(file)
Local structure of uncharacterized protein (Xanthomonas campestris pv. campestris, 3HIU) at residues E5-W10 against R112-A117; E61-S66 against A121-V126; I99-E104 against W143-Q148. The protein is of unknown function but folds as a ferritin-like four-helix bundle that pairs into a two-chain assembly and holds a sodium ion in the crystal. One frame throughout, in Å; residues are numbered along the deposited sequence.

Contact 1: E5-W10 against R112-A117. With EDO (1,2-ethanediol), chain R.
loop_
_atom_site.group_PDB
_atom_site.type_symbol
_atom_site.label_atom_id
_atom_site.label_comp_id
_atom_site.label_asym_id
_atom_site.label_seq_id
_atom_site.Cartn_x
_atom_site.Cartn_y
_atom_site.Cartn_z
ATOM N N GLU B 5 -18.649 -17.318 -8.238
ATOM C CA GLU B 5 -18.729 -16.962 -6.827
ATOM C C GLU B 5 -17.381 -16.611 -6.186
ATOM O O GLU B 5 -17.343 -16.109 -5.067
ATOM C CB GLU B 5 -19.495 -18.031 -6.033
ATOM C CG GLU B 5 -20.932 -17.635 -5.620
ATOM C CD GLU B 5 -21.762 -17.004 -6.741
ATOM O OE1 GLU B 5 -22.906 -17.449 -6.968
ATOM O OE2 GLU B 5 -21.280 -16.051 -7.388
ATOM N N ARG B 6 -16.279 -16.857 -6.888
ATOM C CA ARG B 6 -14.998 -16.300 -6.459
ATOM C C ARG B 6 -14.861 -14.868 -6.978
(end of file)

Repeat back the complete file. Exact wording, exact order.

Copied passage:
Local structure of uncharacterized protein (Xanthomonas campestris pv. campestris, 3HIU) at residues E5-W10 against R112-A117; E61-S66 against A121-V126; I99-E104 against W143-Q148. The protein is of unknown function but folds as a ferritin-like four-helix bundle that pairs into a two-chain assembly and holds a sodium ion in the crystal. One frame throughout, in Å; residues are numbered along the deposited sequence.

Contact 1: E5-W10 against R112-A117. With EDO (1,2-ethanediol), chain R.
loop_
_atom_site.group_PDB
_atom_site.type_symbol
_atom_site.label_atom_id
_atom_site.label_comp_id
_atom_site.label_asym_id
_atom_site.label_seq_id
_atom_site.Cartn_x
_atom_site.Cartn_y
_atom_site.Cartn_z
ATOM N N GLU B 5 -18.649 -17.318 -8.238
ATOM C CA GLU B 5 -18.729 -16.962 -6.827
ATOM C C GLU B 5 -17.381 -16.611 -6.186
ATOM O O GLU B 5 -17.343 -16.109 -5.067
ATOM C CB GLU B 5 -19.495 -18.031 -6.033
ATOM C CG GLU B 5 -20.932 -17.635 -5.620
ATOM C CD GLU B 5 -21.762 -17.004 -6.741
ATOM O OE1 GLU B 5 -22.906 -17.449 -6.968
ATOM O OE2 GLU B 5 -21.280 -16.051 -7.388
ATOM N N ARG B 6 -16.279 -16.857 -6.888
ATOM C CA ARG B 6 -14.998 -16.300 -6.459
ATOM C C ARG B 6 -14.861 -14.868 -6.978